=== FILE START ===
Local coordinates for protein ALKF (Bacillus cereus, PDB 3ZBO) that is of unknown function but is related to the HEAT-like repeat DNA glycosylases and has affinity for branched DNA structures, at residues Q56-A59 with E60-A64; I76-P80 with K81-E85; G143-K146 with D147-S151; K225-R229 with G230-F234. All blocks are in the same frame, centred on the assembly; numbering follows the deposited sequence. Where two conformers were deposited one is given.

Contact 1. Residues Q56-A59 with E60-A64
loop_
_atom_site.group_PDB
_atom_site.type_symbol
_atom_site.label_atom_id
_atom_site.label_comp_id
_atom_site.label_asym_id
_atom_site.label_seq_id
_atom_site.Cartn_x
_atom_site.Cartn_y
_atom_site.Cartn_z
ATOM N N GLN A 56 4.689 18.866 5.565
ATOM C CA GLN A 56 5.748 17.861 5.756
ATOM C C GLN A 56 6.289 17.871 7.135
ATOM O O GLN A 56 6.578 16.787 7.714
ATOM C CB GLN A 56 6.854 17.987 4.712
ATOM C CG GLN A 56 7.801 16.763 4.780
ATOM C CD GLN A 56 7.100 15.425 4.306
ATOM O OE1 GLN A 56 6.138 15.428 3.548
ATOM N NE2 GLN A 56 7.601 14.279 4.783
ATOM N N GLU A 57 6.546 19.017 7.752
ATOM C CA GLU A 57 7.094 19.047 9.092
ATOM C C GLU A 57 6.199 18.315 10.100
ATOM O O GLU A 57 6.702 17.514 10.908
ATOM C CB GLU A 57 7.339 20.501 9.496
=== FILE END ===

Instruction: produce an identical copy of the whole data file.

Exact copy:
Local coordinates for protein ALKF (Bacillus cereus, PDB 3ZBO) that is of unknown function but is related to the HEAT-like repeat DNA glycosylases and has affinity for branched DNA structures, at residues Q56-A59 with E60-A64; I76-P80 with K81-E85; G143-K146 with D147-S151; K225-R229 with G230-F234. All blocks are in the same frame, centred on the assembly; numbering follows the deposited sequence. Where two conformers were deposited one is given.

Contact 1. Residues Q56-A59 with E60-A64
loop_
_atom_site.group_PDB
_atom_site.type_symbol
_atom_site.label_atom_id
_atom_site.label_comp_id
_atom_site.label_asym_id
_atom_site.label_seq_id
_atom_site.Cartn_x
_atom_site.Cartn_y
_atom_site.Cartn_z
ATOM N N GLN A 56 4.689 18.866 5.565
ATOM C CA GLN A 56 5.748 17.861 5.756
ATOM C C GLN A 56 6.289 17.871 7.135
ATOM O O GLN A 56 6.578 16.787 7.714
ATOM C CB GLN A 56 6.854 17.987 4.712
ATOM C CG GLN A 56 7.801 16.763 4.780
ATOM C CD GLN A 56 7.100 15.425 4.306
ATOM O OE1 GLN A 56 6.138 15.428 3.548
ATOM N NE2 GLN A 56 7.601 14.279 4.783
ATOM N N GLU A 57 6.546 19.017 7.752
ATOM C CA GLU A 57 7.094 19.047 9.092
ATOM C C GLU A 57 6.199 18.315 10.100
ATOM O O GLU A 57 6.702 17.514 10.908
ATOM C CB GLU A 57 7.339 20.501 9.496